Within recent years, glasses have held a significant place in the fashion world and maintain their desirability as styles change. This is a major change from the time when wearing glasses meant you would be called “four eyes” by bullies. Using Steve Urkel as an example, you were considered a nerdy bookworm for wearing a mandatory aid on your face. This makes me wonder where did the stereotype of wearing glasses and higher intelligence come from? Apparently near-sighted folks started wearing glasses back in the 1200s, but if they have been around for so long is there truth to the association between higher intelligence and wearing glasses? My hypothesis and alternative hypothesis are that people who require glasses have higher intelligence. The null hypothesis is that there is not a connection between needing glasses and having high intelligence.
Researchers at the University Medical Center in Germany performed an observational study on 4,600 Germans between the ages of 35 and 74. Some of these participants had myopia, which is the scientific term for near-sightedness. What they found was that 53 percent of college graduates had the eye condition and those with more education were more myopic. The takeaway from that is that people who need glasses are more likely to continue onto higher education. To take this further would mean that more education means higher intelligence. A publication states that longitudinal studies show that brighter students become more educated and more educated students are brighter. At that point, I began to question if there could be reverse causation. I tried to find research about poor eyesight being caused by reading, but I could not find any. If there was sufficient research that showed the more that a person reads, the worse eyesight they have then we could make a case for reverse causation as a possibility. That would be due to the fact that school required reading thus more schooling should mean more reading.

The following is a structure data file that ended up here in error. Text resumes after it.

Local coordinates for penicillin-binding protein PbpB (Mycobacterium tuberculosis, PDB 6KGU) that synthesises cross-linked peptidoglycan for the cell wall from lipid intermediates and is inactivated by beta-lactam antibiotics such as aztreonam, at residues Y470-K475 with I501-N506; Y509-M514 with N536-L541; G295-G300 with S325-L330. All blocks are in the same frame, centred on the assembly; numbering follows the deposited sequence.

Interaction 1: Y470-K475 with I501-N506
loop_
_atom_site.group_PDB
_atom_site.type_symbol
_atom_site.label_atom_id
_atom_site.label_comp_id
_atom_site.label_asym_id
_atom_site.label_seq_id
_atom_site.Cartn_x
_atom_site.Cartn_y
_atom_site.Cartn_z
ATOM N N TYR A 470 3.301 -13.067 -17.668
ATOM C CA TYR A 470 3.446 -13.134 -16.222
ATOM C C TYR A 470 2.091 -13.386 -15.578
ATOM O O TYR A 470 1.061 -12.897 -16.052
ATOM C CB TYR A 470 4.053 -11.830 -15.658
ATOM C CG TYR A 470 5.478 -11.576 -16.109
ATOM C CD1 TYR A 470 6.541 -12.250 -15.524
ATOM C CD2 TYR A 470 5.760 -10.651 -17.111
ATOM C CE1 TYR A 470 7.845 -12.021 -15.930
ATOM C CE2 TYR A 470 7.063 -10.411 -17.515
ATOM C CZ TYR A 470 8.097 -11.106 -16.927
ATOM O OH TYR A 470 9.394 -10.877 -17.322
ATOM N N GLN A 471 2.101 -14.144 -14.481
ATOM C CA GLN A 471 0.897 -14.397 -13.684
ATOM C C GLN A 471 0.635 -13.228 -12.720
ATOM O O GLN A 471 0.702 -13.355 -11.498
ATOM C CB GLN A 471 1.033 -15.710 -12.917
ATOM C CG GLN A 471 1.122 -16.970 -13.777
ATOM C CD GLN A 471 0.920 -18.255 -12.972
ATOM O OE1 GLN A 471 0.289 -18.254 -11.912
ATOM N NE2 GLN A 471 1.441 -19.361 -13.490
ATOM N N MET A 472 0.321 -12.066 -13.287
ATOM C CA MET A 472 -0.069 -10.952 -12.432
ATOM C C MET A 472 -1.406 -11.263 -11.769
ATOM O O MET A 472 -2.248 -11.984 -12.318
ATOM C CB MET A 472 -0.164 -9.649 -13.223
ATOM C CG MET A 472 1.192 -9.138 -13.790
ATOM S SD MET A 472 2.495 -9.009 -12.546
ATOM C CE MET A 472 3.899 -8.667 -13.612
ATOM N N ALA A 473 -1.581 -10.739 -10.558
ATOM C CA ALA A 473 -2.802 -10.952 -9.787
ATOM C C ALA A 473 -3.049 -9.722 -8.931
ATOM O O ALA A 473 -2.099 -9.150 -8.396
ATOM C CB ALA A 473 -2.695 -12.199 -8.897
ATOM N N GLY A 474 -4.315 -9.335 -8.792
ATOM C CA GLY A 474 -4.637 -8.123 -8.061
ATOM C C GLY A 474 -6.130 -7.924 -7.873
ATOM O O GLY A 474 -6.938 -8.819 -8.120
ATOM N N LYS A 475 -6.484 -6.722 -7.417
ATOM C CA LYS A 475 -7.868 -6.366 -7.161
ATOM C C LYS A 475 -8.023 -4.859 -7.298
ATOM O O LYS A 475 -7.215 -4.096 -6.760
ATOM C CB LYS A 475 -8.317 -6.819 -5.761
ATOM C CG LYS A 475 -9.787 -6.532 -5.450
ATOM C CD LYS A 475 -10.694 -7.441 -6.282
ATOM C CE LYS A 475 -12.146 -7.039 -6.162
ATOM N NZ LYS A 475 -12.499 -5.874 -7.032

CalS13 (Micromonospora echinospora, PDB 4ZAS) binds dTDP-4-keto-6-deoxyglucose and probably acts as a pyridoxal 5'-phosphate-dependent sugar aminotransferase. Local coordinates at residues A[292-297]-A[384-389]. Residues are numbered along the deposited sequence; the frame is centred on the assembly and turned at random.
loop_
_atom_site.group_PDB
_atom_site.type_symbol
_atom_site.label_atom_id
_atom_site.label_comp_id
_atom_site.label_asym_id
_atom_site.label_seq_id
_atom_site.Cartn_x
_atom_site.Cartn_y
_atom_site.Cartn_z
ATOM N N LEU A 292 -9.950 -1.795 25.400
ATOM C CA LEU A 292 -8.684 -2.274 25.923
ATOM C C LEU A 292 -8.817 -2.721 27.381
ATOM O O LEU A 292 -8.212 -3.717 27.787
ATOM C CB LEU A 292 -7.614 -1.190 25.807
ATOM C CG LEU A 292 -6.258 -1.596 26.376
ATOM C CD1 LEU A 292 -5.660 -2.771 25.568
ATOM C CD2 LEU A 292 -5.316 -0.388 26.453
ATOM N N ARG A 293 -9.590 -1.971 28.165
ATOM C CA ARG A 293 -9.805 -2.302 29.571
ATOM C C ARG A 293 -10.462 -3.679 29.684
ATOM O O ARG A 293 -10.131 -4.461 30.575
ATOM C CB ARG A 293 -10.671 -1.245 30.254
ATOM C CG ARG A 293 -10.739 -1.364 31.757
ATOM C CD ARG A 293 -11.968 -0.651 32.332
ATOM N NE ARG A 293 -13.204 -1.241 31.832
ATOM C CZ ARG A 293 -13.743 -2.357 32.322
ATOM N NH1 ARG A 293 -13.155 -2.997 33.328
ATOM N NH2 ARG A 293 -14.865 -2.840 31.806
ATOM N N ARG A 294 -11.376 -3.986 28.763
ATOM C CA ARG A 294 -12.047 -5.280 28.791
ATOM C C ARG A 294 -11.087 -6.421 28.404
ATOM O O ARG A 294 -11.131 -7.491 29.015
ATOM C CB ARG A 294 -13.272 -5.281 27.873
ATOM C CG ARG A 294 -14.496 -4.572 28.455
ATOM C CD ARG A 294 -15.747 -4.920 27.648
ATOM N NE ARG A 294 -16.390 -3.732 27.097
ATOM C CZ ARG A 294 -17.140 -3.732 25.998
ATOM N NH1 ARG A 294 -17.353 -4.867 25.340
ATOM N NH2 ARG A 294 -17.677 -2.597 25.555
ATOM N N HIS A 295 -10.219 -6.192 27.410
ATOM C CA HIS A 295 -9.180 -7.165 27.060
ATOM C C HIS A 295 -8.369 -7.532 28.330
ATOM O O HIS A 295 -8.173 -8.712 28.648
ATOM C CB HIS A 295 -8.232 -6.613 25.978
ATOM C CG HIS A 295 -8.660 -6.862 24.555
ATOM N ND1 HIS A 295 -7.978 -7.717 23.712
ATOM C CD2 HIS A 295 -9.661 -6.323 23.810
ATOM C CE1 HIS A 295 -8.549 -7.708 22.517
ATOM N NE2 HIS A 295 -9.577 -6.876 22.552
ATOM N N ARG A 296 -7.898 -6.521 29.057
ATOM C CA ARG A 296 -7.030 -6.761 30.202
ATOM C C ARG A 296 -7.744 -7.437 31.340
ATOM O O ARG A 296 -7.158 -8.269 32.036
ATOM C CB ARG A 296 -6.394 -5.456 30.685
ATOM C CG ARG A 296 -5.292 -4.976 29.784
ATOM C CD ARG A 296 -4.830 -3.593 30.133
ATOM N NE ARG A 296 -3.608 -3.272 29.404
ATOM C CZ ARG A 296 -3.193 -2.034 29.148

It would be difficult to set up an experiment on this study, because there are many confounding variables. People can be intelligent genetically, it could depend on the topic being discussed, intelligence could depend on upbringing, and there are many different ways to view intelligence. If there was an experiment where some took a test while wearing glasses and some took the test who did not need glasses many other things would have to be considered. In conclusion, I do not think a reasonable person should go out and purchase expensive glasses that they do not need in an effort to make themselves more intelligent. I do not think that would make sense, but perhaps there is a link between already having poor eyesight and having higher intelligence.